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J Biol Chem. 1997 Mar 7;272(10):6382-7.

Molecular identification of a novel protein that regulates biogenesis of photosystem I, a membrane protein complex.

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Department of Biology, Washington University, St. Louis, Missouri 63130, USA.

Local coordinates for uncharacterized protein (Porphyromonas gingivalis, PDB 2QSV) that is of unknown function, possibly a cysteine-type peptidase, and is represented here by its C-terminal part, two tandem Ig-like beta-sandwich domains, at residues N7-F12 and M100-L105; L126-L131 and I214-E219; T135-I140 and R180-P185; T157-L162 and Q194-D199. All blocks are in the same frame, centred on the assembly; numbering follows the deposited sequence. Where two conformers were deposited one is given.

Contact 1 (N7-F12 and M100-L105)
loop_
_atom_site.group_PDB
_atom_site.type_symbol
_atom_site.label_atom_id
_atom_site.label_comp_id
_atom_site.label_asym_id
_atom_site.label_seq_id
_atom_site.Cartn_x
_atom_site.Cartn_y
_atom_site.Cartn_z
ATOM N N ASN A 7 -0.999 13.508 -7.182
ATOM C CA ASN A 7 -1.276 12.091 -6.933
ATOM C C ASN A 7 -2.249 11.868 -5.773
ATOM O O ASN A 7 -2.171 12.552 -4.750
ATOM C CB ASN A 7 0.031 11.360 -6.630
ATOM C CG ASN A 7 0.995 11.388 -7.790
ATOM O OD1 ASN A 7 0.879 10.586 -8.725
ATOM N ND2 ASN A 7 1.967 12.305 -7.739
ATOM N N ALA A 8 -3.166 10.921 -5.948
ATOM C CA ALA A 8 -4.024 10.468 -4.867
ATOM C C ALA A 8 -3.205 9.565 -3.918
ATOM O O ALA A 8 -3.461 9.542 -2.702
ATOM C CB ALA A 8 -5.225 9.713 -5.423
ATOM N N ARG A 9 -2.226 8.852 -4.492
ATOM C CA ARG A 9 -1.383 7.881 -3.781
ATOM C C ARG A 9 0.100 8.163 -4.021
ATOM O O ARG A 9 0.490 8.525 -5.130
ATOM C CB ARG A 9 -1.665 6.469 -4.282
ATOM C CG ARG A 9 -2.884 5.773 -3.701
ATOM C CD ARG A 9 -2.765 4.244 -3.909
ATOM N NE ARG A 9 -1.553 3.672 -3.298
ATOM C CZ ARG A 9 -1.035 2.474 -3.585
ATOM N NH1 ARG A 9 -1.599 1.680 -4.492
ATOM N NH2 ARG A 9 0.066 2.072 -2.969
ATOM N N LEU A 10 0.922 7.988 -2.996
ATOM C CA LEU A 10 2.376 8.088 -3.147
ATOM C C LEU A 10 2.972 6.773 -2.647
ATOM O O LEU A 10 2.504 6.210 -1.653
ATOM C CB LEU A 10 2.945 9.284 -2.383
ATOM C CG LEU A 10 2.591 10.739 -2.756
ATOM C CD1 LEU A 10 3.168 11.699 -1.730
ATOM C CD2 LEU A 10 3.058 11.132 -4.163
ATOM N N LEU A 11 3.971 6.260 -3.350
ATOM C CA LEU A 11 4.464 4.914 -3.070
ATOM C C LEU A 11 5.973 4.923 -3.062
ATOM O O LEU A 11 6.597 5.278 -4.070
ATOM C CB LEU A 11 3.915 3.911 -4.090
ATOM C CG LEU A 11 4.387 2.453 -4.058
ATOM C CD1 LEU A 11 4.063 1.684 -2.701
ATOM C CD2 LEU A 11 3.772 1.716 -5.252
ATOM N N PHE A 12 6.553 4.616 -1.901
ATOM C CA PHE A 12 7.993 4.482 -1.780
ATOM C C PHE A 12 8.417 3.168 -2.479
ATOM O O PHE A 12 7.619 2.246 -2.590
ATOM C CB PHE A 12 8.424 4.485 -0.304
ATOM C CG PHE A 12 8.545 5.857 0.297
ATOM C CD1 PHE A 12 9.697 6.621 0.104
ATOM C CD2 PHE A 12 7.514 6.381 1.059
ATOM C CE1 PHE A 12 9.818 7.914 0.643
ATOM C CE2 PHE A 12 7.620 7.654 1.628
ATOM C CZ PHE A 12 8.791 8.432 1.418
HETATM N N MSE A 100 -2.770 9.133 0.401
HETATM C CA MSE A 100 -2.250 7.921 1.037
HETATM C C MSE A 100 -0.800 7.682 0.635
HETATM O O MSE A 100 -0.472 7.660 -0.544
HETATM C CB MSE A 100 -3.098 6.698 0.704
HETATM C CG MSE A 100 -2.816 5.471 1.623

Photosystem I (PSI) is a multisubunit pigment-protein complex in the thylakoid membranes of cyanobacteria and chloroplasts. BP26, a random photosynthesis-deficient mutant strain of the cyanobacterium Synechocystis 6803 has a severely reduced PSI content, whereas its photosystem II is present in normal amount. The BP26 mutant is complemented by a novel gene, btpA, that encodes a 30-kDa protein. In this strain, a missense mutation in the btpA gene, resulting in the replacement of a valine by a glycine residue, significantly affects the accumulation of the PSI reaction center proteins, PsaA and PsaB. Northern blot analysis revealed that the steady-state levels of the transcripts from the psaAB operon, encoding these proteins, remain unaltered in the mutant strain. Hence the BtpA protein regulates a post-transcriptional process during the life cycle of the PSI protein complex such as 1) translation of the psaAB mRNA, 2) assembly of the PsaA/PsaB polypeptides and their associated cofactors into a functional complex, or 3) degradation of the protein complex. Close relatives of the BtpA protein have been found in nonphotosynthetic organisms, viz. the archaebacterium Methanococcus jannaschii, the eubacterium Escherichia coli, and the nematode, Caenorhabditis elegans, suggesting that these proteins may regulate biogenesis of other protein complexes in these evolutionarily distant organisms.

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